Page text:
Is this because of skill? Could a 13-year outperformance be lucky? It could be, but I am more willing to believe it is significant than I am to believe a one-year performance means anything at all.
In his book “Investing Against The Tide” Anthony Bolton, a famous and mostly successful fund manager, said:
“I’ve always thought that the best environment in which a fund manager could perform well was one in which they didn’t know how they were doing. Unfortunately, the real world is the opposite of this, and every manager is only too well aware of how they are doing day to day, week to week, and month to month. The pressure – when it’s not going well – is intense.”
Fund managers worry they will lose their jobs if they do not perform in the short run. Clients will take their money out of the funds and the managers and the companies they work for will earn less money.
My concern is not for the managers’ bonuses or jobs, but for the clients’ returns. The incentives nudge fund managers to ensure they do not perform poorly by holding shares in similar proportions to the benchmarks they compare themselves to. If they do that, they cannot beat the benchmarks over the long term.
Private investors do not have this problem. We are investing our own money, not other people’s, so we only answer to ourselves. The pressure comes from within, and if we worry about the performance of our shares in the short term, we may also compromise our long-term returns by giving up on good investments in favour of shares that are rising in price now.
The answer for the long-term investor is not to focus on share price performance, as I have reluctantly done in this article, but to focus on something less volatile, which is what I do every other day of my investment career.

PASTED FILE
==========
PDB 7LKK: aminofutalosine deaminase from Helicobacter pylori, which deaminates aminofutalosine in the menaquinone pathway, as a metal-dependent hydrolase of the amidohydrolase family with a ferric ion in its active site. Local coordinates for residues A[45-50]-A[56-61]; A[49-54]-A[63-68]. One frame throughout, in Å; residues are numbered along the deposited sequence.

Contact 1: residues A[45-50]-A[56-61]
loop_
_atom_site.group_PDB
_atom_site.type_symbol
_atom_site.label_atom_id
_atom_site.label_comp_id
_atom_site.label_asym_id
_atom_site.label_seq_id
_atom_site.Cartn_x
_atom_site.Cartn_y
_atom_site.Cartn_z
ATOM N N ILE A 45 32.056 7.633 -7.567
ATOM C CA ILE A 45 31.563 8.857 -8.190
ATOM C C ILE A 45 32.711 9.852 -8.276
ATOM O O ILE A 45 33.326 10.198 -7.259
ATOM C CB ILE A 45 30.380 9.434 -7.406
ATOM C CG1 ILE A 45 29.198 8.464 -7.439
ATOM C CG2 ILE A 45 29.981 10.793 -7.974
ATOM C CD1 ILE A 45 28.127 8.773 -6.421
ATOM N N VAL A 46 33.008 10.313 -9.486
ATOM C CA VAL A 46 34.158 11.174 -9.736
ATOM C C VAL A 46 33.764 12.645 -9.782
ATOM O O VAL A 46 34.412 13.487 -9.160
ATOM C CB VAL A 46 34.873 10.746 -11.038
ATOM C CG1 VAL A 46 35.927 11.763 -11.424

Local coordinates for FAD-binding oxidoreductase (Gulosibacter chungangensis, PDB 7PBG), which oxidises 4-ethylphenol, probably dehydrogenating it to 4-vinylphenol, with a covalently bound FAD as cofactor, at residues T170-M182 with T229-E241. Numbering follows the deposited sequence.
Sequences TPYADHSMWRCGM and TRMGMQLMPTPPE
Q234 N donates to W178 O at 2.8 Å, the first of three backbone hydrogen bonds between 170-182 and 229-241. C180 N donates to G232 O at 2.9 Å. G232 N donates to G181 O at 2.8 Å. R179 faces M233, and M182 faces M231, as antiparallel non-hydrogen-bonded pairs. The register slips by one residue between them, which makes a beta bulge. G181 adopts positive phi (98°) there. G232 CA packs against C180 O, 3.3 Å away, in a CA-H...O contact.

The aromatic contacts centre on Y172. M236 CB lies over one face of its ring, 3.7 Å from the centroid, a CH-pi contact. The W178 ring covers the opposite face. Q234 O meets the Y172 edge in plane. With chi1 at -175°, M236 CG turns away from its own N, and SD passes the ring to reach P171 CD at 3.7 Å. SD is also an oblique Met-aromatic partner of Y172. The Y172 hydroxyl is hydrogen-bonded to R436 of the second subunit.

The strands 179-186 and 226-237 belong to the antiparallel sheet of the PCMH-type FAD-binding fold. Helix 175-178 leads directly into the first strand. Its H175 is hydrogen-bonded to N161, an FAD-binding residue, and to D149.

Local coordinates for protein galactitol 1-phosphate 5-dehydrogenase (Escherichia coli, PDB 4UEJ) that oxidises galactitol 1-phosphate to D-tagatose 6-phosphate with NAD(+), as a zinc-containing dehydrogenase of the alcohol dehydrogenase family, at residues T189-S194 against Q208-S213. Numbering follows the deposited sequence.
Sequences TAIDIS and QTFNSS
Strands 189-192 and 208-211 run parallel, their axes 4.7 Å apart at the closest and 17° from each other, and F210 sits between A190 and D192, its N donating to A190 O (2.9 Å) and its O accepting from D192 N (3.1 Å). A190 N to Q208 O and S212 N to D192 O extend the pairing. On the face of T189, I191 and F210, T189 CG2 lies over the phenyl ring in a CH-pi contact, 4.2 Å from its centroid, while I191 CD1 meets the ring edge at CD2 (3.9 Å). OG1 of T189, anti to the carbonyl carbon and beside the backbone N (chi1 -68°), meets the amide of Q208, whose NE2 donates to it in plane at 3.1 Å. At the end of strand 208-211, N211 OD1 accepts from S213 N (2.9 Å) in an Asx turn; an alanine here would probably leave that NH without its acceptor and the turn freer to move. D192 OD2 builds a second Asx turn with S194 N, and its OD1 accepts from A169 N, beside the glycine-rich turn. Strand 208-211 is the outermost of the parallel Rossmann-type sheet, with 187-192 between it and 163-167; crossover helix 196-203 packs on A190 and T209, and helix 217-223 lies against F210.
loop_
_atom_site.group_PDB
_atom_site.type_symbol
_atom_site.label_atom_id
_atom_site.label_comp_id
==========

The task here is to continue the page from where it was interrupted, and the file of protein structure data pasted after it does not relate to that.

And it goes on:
One option is dividends. Dividend payouts are less volatile than share prices so if your main concern is the income you are raking in and you have picked companies with safe dividends, you are going to be disappointed less often.
I do not take the dividend approach. I focus on understanding the businesses I have invested in: how they make money, how they might make more, and what could stop them. I monitor their performance in terms of profitability and growth and I am happy as long as it conforms to my expectations, irrespective of what is happening to share prices.
So if you are a long-term investor, my New Year’s wish for you is not that you never have a bad year, which would be nice but improbable.
It is that when you do, it does not throw you off your stride.
*If you want to try this for yourself, bear in mind things will get a lot more complicated if you have taken money out of your portfolio or put money into it since you formed it.
Contact Richard Beddard by email: firstname.lastname@example.org or on Twitter: @RichardBeddard
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This article is for educational purposes only. It is not a recommendation to buy or sell shares or other investments. Do your own research before buying or selling any investment or seek professional financial advice.